Photo credit:Walter Tychnowicz-USA TODAY Sports
Connor Brown appears set to return to the Oilers’ lineup on Saturday
By Cam Lewis3 months ago
After missing six games due to injury, Connor Brown is ready to return to the Oilers’ lineup.
Brown led the team’s post-practice stretch in Tampa on Friday and he’ll draw in when the Oilers open their four-game road trip against the Lightning on Saturday.
Brown suffered what the team referred to as a “lower-body injury” during Edmonton’s 4-3 loss to the Dallas Stars earlier this month. He appeared to hurt his foot accelerating off of a faceoff in the first period and didn’t return to the ice for the rest of the game.
Given the fact Brown missed nearly all of last season because of a torn ACL, there was immediate concern that this could have been another serious injury, but it was never major enough for the Oilers to place him on the Long-Term Injured Reserve. In order to be LTIR-eligible, a player must be expected to miss at least 10 NHL games and 24 days on the active roster, and Brown was out for six games.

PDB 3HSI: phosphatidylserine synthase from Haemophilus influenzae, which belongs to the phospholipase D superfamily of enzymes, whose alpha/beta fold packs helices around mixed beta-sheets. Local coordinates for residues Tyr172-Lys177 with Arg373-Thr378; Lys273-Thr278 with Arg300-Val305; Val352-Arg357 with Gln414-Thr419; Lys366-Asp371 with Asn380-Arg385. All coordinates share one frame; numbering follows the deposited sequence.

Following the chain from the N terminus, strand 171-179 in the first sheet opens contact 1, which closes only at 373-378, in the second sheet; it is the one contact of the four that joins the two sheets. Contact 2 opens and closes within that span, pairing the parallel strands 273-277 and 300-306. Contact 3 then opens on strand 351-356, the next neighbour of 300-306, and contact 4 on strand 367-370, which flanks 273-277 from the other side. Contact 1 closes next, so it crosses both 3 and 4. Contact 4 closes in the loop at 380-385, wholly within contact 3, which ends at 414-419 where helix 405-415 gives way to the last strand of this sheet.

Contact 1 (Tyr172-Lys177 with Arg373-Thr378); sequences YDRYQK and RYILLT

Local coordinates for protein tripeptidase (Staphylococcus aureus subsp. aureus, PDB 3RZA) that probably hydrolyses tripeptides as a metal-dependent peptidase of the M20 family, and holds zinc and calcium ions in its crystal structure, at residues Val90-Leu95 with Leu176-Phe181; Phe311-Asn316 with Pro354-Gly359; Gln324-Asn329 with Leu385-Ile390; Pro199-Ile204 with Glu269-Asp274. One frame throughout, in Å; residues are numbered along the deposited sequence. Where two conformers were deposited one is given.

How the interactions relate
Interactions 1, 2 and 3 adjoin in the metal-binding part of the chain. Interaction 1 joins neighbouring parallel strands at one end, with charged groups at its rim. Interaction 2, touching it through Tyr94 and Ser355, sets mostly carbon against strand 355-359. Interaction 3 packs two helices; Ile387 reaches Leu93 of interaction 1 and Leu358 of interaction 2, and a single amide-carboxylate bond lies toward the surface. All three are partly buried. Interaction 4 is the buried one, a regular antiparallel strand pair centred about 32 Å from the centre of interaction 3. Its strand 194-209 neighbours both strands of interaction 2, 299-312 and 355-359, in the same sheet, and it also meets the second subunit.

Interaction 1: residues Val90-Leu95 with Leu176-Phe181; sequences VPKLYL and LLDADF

The Oilers inked Brown to a one-year, $4 million contract on the first day of free agency this summer. His contract features a league-minimum $775k salary along with $3.225 million in performance bonuses that are earned when Brown reaches 10 games played during the 2023-24 season.
This game against Tampa Bay will be Brown’s 10th, so that bonus will kick in and will be added to next year’s salary cap as an overage from this season.
There’s been plenty of discussion that the Oilers should cut Brown before he reaches the 10-game threshold in order to save themselves the salary cap hassle, but it was always unlikely that would happen given Connor McDavid played a significant role in getting Brown to sign this contract in the summer. For better or worse, the Oilers ultimately viewed the performance bonus as a contingency plan for a major injury rather than one in which they’d decide to keep Brown based on performance.
Brown hasn’t registered a point through nine games this season but his underlying numbers, including a team-leading 61.9 percent shot attempt differential, would indicate better results are around the corner. The Oilers had better hope that’s the case, because this isn’t an inexpensive experiment to make.
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